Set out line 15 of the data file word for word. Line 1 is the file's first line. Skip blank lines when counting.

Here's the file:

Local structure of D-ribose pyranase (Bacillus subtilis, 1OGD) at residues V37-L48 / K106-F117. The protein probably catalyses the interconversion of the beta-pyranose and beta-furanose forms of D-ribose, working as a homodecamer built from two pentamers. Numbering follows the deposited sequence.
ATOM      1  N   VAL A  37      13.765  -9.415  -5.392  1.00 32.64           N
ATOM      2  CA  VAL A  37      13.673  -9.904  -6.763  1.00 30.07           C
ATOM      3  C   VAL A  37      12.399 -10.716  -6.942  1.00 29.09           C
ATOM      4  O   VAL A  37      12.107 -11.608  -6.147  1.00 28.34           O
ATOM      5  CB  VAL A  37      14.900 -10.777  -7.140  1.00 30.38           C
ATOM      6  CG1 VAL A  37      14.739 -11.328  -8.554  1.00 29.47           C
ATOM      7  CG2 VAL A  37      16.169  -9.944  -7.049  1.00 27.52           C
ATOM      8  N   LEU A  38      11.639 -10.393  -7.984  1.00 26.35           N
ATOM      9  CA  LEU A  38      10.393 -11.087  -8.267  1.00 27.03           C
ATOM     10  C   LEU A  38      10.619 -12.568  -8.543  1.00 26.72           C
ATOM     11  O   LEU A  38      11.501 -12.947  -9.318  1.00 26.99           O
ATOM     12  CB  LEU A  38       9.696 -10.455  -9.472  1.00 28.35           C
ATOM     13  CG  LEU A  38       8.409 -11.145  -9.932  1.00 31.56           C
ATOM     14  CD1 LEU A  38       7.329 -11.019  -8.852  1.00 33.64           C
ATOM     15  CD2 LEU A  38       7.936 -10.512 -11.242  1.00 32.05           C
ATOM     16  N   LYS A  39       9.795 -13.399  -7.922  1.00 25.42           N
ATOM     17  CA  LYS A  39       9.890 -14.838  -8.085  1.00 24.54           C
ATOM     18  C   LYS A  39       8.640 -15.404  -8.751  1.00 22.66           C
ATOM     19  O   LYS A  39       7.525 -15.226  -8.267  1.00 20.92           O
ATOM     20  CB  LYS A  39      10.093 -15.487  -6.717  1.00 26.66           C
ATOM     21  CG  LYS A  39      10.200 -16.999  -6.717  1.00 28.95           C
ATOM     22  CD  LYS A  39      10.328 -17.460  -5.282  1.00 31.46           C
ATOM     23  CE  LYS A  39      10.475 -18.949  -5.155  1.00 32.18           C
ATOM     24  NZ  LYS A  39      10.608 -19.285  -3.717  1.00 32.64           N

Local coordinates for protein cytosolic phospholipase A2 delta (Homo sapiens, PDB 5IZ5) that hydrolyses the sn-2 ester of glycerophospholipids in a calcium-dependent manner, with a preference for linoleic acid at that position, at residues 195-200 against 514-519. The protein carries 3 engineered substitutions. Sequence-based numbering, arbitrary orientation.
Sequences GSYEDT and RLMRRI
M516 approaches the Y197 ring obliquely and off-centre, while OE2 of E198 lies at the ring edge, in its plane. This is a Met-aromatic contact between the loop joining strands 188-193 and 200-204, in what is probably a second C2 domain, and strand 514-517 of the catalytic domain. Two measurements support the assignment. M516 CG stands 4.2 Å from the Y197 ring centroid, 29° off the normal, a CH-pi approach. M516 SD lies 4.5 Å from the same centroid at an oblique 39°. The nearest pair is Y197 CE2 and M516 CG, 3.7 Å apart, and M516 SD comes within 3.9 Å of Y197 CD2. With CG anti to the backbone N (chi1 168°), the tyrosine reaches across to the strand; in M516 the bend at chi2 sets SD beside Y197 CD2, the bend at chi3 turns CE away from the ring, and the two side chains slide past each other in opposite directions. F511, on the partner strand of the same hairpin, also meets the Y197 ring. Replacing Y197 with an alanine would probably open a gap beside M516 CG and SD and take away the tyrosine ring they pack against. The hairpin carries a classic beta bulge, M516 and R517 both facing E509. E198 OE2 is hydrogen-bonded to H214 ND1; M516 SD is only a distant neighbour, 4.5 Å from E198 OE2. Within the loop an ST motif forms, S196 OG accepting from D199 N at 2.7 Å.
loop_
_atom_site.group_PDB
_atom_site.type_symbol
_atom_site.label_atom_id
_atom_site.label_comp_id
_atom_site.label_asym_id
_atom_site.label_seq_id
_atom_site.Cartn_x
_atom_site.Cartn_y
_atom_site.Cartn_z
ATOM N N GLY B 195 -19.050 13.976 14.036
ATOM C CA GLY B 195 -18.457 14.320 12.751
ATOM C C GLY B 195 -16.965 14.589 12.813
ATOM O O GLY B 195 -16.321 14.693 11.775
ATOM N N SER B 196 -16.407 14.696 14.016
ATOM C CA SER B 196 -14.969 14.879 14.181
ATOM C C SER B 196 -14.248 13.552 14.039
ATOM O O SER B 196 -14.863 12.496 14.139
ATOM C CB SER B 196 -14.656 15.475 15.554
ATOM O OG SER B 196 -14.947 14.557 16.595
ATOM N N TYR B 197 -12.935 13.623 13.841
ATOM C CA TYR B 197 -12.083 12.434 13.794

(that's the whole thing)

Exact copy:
ATOM     14  CD1 LEU A  38       7.329 -11.019  -8.852  1.00 33.64           C